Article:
Now I am not criticizing those that retire early.  If you have the means to retire at 62, that is fine with me.  My critique, which I believe is one of Jesus’ critiques in this parable, is of people that are looking to retire early so that they can have time to do absolutely nothing.  If God has blessed you with the means by which you can retire early, he has done so not so you can relax, eat, drink, and be merry.  He has done so that you might be able to serve him in a different way, perhaps in a volunteer position.  If you are physically able, or mentally able, then when you retire, please don’t just stop doing everything in order to relax, eat, drink, and be merry.  Don’t do that for the sake of the kingdom of God, and don’t do it for your own sake.  You have so much more to offer God and to offer God’s people.

            We probably all know some of “those people”; the people that never seem to age and are always on the move.  My grandfather was one of those people.  He will turn 91 this fall.  He is starting to show his age now, but did I mention that he is going to be 91 in the fall?  I don’t remember when the last time was that he helped around the farm, but I know that he was out helping bring in the harvest just five years ago, maybe even more recently.  He was around 86-years-old and he was driving tractors, chopping corn, bringing in the harvest.  I have never known my grandfather to not be active.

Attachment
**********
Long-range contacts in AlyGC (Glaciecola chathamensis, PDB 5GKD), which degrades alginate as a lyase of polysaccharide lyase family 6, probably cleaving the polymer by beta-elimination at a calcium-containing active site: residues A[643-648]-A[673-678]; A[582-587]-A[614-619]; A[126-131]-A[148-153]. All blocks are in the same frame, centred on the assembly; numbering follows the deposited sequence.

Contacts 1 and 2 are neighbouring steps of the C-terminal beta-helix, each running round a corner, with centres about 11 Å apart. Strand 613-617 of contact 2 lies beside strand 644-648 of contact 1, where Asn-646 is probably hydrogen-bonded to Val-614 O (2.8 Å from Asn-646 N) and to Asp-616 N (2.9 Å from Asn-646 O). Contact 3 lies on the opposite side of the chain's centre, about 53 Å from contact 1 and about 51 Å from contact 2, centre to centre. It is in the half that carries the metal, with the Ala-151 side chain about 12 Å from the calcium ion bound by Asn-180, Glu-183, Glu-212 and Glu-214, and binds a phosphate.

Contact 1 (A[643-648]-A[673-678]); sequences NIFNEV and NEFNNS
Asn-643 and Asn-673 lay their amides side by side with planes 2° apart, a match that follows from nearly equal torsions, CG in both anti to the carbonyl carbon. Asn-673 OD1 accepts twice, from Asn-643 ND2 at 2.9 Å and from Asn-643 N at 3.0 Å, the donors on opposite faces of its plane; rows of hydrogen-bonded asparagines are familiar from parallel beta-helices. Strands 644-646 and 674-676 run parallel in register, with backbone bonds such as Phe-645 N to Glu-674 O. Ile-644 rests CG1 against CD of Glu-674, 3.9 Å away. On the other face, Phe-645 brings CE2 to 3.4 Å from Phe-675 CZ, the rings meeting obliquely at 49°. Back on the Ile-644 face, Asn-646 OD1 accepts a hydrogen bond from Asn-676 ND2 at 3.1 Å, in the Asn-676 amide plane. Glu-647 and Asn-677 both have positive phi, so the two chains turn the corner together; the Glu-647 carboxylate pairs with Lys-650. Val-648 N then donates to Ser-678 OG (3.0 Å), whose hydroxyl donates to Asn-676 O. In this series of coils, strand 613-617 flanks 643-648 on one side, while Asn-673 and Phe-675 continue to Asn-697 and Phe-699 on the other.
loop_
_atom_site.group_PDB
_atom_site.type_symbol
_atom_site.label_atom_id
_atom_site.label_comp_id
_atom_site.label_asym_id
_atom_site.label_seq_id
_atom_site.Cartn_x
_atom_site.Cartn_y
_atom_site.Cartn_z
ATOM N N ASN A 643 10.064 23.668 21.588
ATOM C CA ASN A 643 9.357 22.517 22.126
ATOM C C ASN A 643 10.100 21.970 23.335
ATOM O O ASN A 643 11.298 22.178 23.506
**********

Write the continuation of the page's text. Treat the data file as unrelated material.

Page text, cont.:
Grandpa would have retired when I was just a little boy, so I don’t ever remember him working, but I know that he did.  He worked in a factory for many years.  When he retired, he didn’t just sit back, relax, eat, drink, and be merry.  Sure, he did more relaxing things and he did take more vacations and travel more.  But he was always ready to help out when there was a need around the farm.

            I need to note that this is my maternal grandfather, my mom’s dad.  My dad inherited the farm from his father when my paternal grandparents both passed away at a young age.  So here was my father, about my age, with three young boys and a full-time job, and he inherits the farm.  So my maternal grandfather stepped right in to help, and he did so for about 25 years.  He never asked for a dime.